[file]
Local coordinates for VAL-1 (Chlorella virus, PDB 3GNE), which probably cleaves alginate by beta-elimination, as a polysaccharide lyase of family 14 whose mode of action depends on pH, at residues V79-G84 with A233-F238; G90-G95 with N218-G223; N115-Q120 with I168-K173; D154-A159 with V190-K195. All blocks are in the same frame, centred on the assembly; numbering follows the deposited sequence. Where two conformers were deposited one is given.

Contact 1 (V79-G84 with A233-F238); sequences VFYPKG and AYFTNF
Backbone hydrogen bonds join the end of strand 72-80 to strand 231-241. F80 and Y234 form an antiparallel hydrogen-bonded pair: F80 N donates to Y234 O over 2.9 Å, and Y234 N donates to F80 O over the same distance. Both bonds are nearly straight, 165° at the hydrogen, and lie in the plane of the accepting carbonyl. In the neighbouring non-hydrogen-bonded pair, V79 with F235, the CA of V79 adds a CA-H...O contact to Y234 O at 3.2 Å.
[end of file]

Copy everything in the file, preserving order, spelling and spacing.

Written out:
Local coordinates for VAL-1 (Chlorella virus, PDB 3GNE), which probably cleaves alginate by beta-elimination, as a polysaccharide lyase of family 14 whose mode of action depends on pH, at residues V79-G84 with A233-F238; G90-G95 with N218-G223; N115-Q120 with I168-K173; D154-A159 with V190-K195. All blocks are in the same frame, centred on the assembly; numbering follows the deposited sequence. Where two conformers were deposited one is given.

Contact 1 (V79-G84 with A233-F238); sequences VFYPKG and AYFTNF
Backbone hydrogen bonds join the end of strand 72-80 to strand 231-241. F80 and Y234 form an antiparallel hydrogen-bonded pair: F80 N donates to Y234 O over 2.9 Å, and Y234 N donates to F80 O over the same distance. Both bonds are nearly straight, 165° at the hydrogen, and lie in the plane of the accepting carbonyl. In the neighbouring non-hydrogen-bonded pair, V79 with F235, the CA of V79 adds a CA-H...O contact to Y234 O at 3.2 Å.